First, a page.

Can a bona fide purchaser or bona fide lender take free of mechanic's liens later filed for earlier work?
Title Company Requirements
What are the customary requirements for issuing Loan Policies on construction loan mortgages?
Recordation of mortgage
Indemnities from general contractor and owner
Possible review of financials
If giving mechanic's lien coverage:
Pending disbursement clause
Review of lien waivers
Note in owner's policy if insuring for amount of anticipated improvement.
Is it customary to add a "pending disbursement" clause or mechanic's lien exception in the Loan Policy insuring a construction loan mortgage?
Yes. See the following.
PENDING DISBURSEMENT CLAUSE-MISSOURI
Pending disbursement of the full proceeds of the loan secured by the Mortgage or Deed of Trust described in Schedule "A" hereof, this policy insures only to the extent of the amount actually disbursed. This policy insures against any loss or damage which might result from claims of mechanic's liens arising from non-payment of bills for labor performed or material furnished prior to , but said coverage is limited to mechanic's liens relating to those amounts actually paid and only to mechanic's liens by those persons or entities receiving said payments directly from the Insured pursuant to written disbursement authorization approved by the Insured herein; except any such liens or notices thereof as may be recited under Schedule B hereof. At the time of each disbursement of proceeds of the loan, an endorsement to this policy must be secured increasing the amount insured hereunder up to the face amount of the policy, subject to the following requirements being met before issuance of such endorsement that: (a) the company is furnished evidence from the insured certifying that the disbursement has been made in good faith and without knowledge of any defect in, objection to the title, (b) a title search by the Company reveals no liens, objections or any other adverse changes in the title, (c) the contractor and owner furnish this company satisfactory paid bills, lien waiver, or other evidence that all items from which a lien might arise, have been paid or otherwise satisfied, and (d) the Owner and Contractor furnish the Company satisfactory Affidavit and Indemnity Agreement(s) as to the matters referred to in (c) above.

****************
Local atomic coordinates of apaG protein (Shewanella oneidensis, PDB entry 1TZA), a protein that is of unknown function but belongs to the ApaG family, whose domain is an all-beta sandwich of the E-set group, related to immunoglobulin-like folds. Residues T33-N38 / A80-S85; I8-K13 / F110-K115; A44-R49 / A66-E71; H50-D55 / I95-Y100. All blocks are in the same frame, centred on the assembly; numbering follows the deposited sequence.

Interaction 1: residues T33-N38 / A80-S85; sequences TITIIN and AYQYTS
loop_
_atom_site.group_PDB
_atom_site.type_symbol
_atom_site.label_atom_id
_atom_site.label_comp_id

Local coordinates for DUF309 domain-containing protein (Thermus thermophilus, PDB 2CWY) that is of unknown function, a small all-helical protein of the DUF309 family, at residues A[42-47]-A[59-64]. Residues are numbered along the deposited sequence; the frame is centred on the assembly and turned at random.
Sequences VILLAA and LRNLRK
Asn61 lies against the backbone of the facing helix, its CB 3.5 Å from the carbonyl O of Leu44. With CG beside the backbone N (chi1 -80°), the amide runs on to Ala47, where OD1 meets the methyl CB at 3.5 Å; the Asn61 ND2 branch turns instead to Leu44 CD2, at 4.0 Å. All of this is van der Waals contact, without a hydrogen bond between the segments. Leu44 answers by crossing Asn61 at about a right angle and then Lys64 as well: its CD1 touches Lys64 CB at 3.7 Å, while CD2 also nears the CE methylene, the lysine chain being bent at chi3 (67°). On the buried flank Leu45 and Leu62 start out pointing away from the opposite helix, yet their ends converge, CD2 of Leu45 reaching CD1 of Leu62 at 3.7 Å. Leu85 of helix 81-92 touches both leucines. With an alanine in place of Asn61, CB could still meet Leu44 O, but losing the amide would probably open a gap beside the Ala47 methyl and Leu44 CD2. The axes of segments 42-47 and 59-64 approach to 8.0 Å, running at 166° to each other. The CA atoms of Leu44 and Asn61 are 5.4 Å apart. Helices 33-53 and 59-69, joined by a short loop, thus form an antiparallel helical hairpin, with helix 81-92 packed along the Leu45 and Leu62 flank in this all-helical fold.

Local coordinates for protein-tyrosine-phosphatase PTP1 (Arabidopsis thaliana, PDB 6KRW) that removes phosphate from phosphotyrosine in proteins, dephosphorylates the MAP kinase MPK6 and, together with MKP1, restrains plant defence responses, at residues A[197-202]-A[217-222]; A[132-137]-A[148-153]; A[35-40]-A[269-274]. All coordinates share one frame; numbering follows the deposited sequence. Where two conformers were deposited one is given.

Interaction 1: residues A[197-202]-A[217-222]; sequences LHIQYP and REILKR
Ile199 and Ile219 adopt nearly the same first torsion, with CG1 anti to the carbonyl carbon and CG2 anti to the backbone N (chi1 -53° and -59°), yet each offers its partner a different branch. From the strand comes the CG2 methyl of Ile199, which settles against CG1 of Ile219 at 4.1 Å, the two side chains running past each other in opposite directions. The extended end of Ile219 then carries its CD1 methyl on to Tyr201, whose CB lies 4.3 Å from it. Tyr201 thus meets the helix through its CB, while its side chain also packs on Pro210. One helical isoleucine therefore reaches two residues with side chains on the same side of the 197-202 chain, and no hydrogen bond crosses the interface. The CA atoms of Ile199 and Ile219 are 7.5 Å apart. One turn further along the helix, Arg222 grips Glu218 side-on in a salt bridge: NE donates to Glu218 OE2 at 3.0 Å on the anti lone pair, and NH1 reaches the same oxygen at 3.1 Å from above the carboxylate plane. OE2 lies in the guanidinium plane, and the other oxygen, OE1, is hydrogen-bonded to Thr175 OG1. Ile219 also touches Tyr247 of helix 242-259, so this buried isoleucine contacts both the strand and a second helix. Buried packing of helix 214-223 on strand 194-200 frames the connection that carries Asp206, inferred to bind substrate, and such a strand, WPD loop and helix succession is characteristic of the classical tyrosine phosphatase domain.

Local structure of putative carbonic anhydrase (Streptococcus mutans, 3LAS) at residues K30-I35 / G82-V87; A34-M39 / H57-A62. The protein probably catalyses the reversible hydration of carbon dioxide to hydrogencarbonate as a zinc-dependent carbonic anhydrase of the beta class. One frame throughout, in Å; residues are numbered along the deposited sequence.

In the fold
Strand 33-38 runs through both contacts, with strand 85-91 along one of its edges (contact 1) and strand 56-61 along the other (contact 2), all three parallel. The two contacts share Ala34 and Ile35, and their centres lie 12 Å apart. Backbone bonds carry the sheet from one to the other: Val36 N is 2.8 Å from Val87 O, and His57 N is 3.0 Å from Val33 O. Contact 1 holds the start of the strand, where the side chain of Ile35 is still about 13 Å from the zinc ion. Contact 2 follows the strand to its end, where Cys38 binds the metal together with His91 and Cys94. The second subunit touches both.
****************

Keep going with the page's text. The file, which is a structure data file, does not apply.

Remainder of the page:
This policy does not insure against mechanic's liens for labor performed and materials furnished subsequent to the last date to which mechanic's lien coverage has been extended, nor does this policy guarantee completion of the improvements in progress, or their compliance with plans and specifications. The company in no way guarantees the sufficiency of the mortgage proceeds as adequate to complete said improvements.
Notwithstanding any other language contained in the insuring provisions of this policy, the above provisions are the sole provisions applicable to the extension of coverage for loss or damage resulting from mechanic's liens or claims of such liens not of record.
Also subject to any bulletins relating to mechanic’s liens.